7 Facts About Your Period

Here's what you need to know about menstruation

Many people don't have all the information they need about menstruation. This includes the facts about what can and cannot be done while menstruating, and how menstruation may affect the chances of becoming pregnant.

This article will discuss some of the most important facts about menstruation.

common period myths debunked

Verywell / Lara Antal

Getting the Facts About Your Period

Today, you can find accurate and reliable information about your period. But it hasn't always been that way. 

In the past, people heard and believed a lot of untrue things about periods. Periods were only talked about in whispers, if at all. Typically, you learned about your period from your mother or girlfriends, but a lot of things that were passed down were wrong. Much of what people thought they knew was based on cultural beliefs that considered females and menstruation to be impure.

Schools tried to fill the knowledge gap, but it wasn't always enough, especially if families stood firm in their inaccurate ideas. Even now, menstruation is taboo. Many people will not talk about it.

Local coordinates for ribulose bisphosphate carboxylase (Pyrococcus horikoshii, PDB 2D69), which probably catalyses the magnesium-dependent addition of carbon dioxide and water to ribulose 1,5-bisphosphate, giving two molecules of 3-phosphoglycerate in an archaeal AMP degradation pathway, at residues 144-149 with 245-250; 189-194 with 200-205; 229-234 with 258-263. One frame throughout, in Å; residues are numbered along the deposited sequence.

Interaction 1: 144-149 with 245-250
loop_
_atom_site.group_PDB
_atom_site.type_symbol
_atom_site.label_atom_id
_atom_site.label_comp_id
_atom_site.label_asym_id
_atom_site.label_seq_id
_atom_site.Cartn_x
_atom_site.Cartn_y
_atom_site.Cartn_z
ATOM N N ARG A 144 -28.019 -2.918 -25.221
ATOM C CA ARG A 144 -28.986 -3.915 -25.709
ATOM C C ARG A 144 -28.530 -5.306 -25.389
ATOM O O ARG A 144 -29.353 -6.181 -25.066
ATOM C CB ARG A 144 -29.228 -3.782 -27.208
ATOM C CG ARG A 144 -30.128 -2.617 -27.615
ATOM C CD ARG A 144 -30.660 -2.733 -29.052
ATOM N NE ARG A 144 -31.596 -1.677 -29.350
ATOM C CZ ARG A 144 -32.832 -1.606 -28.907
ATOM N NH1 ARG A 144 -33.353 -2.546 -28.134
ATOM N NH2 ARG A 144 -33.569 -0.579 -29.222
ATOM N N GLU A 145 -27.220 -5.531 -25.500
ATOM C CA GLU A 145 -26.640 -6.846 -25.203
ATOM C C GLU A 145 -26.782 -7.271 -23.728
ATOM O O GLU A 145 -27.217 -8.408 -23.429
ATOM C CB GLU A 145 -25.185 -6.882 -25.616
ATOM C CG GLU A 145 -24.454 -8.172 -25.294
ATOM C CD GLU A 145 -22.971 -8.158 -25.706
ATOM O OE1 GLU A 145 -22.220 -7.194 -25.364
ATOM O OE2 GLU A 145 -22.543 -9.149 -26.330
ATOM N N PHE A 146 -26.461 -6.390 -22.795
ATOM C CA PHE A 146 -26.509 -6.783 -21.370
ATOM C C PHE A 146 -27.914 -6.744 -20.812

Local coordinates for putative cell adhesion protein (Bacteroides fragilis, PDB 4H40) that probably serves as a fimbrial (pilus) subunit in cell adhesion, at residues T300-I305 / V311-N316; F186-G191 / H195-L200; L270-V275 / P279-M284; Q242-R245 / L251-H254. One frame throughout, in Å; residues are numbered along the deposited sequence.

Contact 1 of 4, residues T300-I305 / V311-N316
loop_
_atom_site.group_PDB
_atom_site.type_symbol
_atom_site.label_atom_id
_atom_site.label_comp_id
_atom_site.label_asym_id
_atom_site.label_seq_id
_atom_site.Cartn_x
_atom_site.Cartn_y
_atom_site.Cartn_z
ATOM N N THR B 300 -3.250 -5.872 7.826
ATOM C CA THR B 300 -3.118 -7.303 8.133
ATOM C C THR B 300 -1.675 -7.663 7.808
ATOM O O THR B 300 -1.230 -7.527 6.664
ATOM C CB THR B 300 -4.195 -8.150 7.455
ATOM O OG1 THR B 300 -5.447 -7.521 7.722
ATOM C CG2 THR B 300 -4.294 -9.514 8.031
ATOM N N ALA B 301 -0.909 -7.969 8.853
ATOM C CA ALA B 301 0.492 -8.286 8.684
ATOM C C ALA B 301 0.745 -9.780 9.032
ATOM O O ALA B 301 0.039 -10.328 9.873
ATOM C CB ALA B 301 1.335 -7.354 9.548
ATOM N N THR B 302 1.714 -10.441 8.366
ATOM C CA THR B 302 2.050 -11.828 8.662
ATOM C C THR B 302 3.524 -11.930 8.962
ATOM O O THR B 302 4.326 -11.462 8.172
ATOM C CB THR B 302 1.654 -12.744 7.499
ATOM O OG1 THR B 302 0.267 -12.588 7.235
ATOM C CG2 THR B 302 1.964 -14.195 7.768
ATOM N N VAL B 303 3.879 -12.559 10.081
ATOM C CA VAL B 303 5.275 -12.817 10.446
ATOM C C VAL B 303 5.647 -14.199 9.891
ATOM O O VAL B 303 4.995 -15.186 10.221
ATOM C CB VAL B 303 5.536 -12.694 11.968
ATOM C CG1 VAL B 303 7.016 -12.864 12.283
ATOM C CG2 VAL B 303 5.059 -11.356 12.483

Let's have a look at some of the big truths about your period.

Washing and Bathing on Your Period

There is no reason not to wash your hair, take a bath, or shower while you're having your period. In fact, a warm bath can help ease cramps.

You will not get sick, go blind, or lose your hair from taking a bath when you are having your period—but some of these inaccurate myths have been passed from one generation to the next.

Swimming on Your Period

It is safe to swim during your period. The old belief that you should stay out of the water during your period may have started before tampons or menstrual cups were popular. 

Swimming without feminine protection is unhygienic. Any body fluid, including blood, urine, or feces, can contaminate a swimming pool.

What about swimming in the ocean? Does your period make you a target for sharks? That one is definitely an urban legend. There is no evidence this ever happens.

Exercise on Your Period

It is safe and healthy to exercise while on your period.

The belief that you should avoid exercise while on your period comes from a very old idea about menstruation. Menstruation was once treated as a sickness. Menstruating women stayed home. They rested and did not talk to anyone. 

This idea might be based on old cultural views. Menstruation is normal. It is not a disability. Your period should not stop you from doing things you do at other times. In fact, regular exercise can help relieve cramps.

Pain medication can help if your cramps make it hard to exercise. Athletes often compete during their periods, even Olympians.  

Sexual Activity on Your Period

It's perfectly fine to have sex during your period.

The misunderstandings about sex during menstruation have cultural roots. Some religious texts don't allow sex during menstruation, and some cultures believe that men can be contaminated or harmed by any interaction with menstruating women. This is not true.

You may feel uncomfortable about having sex on your period due to the potential mess, and it is perfectly fine to wait until after your period if you or your partner feel this way.